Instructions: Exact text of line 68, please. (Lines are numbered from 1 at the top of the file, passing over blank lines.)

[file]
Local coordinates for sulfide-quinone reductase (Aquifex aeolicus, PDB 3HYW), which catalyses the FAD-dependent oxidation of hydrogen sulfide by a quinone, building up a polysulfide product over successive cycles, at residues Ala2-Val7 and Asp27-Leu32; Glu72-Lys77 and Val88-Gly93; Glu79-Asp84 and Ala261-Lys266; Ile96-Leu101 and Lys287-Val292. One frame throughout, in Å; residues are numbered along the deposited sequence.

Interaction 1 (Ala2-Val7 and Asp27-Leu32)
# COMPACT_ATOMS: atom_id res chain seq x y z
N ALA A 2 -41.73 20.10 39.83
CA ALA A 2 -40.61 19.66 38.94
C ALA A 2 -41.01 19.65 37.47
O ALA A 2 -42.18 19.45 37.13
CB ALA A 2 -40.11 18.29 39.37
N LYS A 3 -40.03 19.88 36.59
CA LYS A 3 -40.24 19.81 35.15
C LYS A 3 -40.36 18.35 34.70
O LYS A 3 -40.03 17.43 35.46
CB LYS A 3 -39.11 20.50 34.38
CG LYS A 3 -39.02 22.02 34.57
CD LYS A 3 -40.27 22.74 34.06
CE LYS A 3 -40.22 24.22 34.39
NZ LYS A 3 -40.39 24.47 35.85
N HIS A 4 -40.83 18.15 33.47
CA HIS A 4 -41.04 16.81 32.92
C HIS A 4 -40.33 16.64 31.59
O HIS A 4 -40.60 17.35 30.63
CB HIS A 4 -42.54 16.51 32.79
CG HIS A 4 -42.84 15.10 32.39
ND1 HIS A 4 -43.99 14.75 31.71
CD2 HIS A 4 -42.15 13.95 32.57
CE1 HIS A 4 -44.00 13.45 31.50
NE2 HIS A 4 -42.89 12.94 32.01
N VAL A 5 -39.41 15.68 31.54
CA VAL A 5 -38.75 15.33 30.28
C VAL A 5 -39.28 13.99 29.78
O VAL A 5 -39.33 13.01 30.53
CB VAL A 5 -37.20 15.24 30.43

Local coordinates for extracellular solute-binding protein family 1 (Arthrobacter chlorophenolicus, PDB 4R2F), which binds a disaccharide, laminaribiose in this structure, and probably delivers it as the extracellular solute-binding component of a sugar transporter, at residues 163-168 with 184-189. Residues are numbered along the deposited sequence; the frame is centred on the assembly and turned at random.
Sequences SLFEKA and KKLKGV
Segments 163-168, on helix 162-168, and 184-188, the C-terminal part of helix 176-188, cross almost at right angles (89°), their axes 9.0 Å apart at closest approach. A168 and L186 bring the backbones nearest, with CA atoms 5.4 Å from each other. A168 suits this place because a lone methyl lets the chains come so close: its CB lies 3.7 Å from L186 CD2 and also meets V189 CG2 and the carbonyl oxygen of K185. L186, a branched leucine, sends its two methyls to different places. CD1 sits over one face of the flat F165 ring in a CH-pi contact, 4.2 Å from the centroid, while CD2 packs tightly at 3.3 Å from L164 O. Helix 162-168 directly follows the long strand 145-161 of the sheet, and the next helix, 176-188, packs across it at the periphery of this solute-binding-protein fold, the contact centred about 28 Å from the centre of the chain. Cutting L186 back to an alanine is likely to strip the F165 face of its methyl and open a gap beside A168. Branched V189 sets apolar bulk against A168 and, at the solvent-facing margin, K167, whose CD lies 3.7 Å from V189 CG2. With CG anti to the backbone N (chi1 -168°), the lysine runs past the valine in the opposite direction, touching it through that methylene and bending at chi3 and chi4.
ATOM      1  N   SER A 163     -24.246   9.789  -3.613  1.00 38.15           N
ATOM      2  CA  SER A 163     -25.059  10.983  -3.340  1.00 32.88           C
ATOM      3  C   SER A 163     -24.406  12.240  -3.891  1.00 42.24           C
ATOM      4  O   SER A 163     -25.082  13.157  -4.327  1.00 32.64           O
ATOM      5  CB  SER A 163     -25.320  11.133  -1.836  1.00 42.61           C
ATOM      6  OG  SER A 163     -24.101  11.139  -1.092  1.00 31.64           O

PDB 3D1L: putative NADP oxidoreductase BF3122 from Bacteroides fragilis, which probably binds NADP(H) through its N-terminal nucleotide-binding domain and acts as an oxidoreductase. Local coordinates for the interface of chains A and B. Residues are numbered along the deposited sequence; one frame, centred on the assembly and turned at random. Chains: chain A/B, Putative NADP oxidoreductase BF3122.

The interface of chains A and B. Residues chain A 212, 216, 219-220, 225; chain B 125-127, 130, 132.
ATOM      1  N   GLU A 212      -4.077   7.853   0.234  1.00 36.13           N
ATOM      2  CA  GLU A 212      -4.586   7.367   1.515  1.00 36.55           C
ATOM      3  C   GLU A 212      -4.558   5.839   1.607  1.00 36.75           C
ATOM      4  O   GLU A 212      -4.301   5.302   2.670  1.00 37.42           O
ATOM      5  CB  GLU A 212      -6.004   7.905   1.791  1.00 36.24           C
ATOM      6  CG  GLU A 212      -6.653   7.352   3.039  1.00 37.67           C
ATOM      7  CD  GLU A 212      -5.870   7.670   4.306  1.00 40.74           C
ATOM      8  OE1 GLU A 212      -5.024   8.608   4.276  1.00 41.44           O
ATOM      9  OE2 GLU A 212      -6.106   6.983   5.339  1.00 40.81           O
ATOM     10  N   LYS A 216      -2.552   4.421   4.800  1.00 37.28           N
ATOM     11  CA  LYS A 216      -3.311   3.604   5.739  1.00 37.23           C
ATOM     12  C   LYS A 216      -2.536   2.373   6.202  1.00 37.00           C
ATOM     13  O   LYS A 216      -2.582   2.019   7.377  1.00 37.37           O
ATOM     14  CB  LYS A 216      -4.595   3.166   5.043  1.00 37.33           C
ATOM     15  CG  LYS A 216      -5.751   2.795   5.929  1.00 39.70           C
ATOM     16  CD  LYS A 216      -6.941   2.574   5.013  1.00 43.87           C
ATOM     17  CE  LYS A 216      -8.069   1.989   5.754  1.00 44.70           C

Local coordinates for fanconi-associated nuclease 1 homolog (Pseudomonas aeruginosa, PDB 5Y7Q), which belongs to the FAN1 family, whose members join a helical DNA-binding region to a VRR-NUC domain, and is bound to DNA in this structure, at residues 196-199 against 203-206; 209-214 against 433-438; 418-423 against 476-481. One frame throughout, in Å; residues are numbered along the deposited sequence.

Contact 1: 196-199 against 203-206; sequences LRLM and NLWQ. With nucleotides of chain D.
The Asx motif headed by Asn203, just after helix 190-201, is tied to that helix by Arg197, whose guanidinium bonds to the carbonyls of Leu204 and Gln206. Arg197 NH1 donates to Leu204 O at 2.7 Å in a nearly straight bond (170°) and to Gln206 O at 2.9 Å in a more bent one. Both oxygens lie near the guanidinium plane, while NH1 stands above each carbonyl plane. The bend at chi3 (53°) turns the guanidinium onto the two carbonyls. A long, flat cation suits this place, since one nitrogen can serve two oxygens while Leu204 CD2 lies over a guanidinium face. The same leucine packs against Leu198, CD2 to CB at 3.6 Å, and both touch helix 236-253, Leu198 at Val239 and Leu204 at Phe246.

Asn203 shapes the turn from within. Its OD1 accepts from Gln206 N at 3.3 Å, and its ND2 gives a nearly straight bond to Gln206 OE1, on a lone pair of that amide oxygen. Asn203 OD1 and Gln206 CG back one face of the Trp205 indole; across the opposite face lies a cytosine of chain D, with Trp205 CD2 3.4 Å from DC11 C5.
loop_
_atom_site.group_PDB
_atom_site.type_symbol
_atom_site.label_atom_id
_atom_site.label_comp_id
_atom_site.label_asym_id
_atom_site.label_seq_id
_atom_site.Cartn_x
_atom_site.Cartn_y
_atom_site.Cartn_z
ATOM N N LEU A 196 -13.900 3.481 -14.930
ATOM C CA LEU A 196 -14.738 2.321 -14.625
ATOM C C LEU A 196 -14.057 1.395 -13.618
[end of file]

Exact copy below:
_atom_site.label_atom_id